Explaining Best Practices
When a project involves a deployment of an SAP Business All-in-One instance, the project team must configure the system via a process of “flipping switches” and providing data that will dictate how the system conducts a business process. This system setup procedure involves entering settings and data into the system setup tables, whereby some settings and data can be commonly defined for all processes.
But some settings and data can only be commonly defined for groups of processes, while some settings are data unique for specific processes or variations of a process (e.g., “procurement with quality management” vs. “procurement without quality management”). SAP’s best practices accelerate this configuration process in two steps.
Step one is to define/specify how the process “should” work after the system is configured. This is done by working with SAP’s industry development teams and partners based on their vast experience (so that customers don’t have to reinvent the wheel). Customers get the tried and true processes, or, “industry best practices.”
In step two, SAP’s industry best practices organize and bundle these settings in a way that can be flexibly “picked” based on a “scenario” and then copied and activated in a system fairly quickly in a batch manner (instead of manually going in and flipping each setting one by one). Based on which business process scenarios users pick, they can activate only the processes/scenarios that they need.
Although people describe SAP’s and Oracle’s SME packages as “templates” this is not quite correct, since a template could be perceived as rigid and fixed. With SAP’s Best Practices and Oracle’s Leading Practices, users are able to flexibly pick and choose how they want their processes to work based on which scenarios are selected, and they can flexibly overwrite and personalize the scenarios prior to activationin in either SAP’s Best Practices Solution Builder or Oracle Business Accelerator (OBA)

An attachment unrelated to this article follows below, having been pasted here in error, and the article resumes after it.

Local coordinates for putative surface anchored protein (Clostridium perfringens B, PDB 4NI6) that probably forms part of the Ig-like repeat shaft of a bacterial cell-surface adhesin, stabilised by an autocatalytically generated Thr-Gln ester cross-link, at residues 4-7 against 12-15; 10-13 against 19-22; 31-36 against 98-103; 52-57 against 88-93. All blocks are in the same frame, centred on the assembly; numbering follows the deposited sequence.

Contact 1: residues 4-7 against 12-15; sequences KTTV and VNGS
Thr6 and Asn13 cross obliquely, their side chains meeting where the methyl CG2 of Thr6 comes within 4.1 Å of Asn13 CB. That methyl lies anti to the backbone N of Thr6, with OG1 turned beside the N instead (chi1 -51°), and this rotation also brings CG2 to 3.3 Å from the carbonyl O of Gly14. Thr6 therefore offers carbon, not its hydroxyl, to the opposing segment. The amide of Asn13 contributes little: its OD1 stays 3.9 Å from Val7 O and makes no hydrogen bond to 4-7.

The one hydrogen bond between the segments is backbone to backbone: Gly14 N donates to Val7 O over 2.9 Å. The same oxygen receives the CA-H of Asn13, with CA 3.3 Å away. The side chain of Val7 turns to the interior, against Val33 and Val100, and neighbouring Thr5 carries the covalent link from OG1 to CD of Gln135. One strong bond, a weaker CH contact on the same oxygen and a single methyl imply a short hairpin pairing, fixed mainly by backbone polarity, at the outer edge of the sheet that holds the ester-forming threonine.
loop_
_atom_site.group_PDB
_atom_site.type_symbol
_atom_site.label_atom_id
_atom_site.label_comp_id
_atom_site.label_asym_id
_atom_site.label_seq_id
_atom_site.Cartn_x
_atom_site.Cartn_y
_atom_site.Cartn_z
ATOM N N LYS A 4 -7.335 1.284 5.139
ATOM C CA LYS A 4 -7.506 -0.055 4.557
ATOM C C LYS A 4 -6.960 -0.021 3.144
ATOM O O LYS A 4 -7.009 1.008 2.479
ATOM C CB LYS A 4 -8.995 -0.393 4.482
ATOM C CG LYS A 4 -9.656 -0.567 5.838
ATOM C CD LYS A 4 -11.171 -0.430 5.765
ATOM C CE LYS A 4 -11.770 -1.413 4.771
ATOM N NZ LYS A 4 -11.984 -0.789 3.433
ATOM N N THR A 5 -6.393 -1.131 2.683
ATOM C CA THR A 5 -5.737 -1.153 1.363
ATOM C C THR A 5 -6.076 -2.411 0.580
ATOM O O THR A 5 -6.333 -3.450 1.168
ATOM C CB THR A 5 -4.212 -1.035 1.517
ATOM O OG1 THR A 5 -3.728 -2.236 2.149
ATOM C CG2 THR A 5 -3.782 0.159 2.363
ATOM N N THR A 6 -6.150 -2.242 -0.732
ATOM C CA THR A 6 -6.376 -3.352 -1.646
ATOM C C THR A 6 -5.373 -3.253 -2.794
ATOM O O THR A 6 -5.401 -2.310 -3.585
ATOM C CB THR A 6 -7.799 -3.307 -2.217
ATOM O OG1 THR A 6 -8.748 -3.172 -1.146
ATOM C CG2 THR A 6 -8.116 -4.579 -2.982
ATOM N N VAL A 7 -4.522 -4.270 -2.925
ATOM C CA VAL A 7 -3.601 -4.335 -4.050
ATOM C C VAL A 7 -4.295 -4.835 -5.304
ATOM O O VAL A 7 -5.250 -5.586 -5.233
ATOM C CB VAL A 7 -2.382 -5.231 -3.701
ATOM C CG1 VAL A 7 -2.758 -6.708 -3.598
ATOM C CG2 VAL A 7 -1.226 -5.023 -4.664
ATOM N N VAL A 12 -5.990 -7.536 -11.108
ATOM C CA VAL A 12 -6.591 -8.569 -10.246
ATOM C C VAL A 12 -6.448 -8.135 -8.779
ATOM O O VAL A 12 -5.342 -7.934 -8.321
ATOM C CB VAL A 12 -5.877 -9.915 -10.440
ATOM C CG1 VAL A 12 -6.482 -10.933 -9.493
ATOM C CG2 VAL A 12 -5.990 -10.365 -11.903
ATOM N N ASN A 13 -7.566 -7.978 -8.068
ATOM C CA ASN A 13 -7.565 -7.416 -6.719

The Fast-Start Foundation
While SAP single global All-in-One baseline has its advantages in terms of achieving a corporate-wide standard, to Oracle’s advantage comes a much wider functional footprint of its Accelerate program (albeit from disparate Oracle products). Namely, until 2008, SAP Business All-in-One functionality involved only core ERP functionality, while the customer relationship management (CRM), product lifecycle management (PLM), or business intelligence (BI) modules had to be implemented in a traditional manner (without best practices).
CRM capabilities were added to SAP Business All-in-One in late 2008 and have since been rolled out to over 30 countries across all regions. The CRM best practices are available in 17 languages, and SAP cites over 190 CRM-enabled partners.
In early 2008, SAP introduced the SAP Business All-in-One Fast-Start Program for smaller midsize companies. The idea behind the program is to offer even more pre-tested and preinstalled solutions with a predictable project scope to get customers up and running in 6 to 8 weeks.
SAP’s Fast-Start program targets the software acquisition process and captures prospective customers’ interest much earlier in the sales cycle than Oracle Accelerate does. To that end, prospective SAP customers can use a localized online Solution Configurator that is built on top of SAP’s industry best practices to choose the processes that are critical to their business and industry. The SAP Fast-Start Solution Configurator is an intuitive online tool that simplifies configuration choices, and provides the prospective customer with an immediate ballpark cost estimate in terms of software, hardware, and implementation services to be acquired.
Cost Estimates as a Door-opener
The Solution Configurator also delivers a report that can be shared with others in the company. The Web site acts as a matchmaker with local SAP Business All-in-One partners or SAP branch office that can advise the company on the next steps leading to the implementation phase.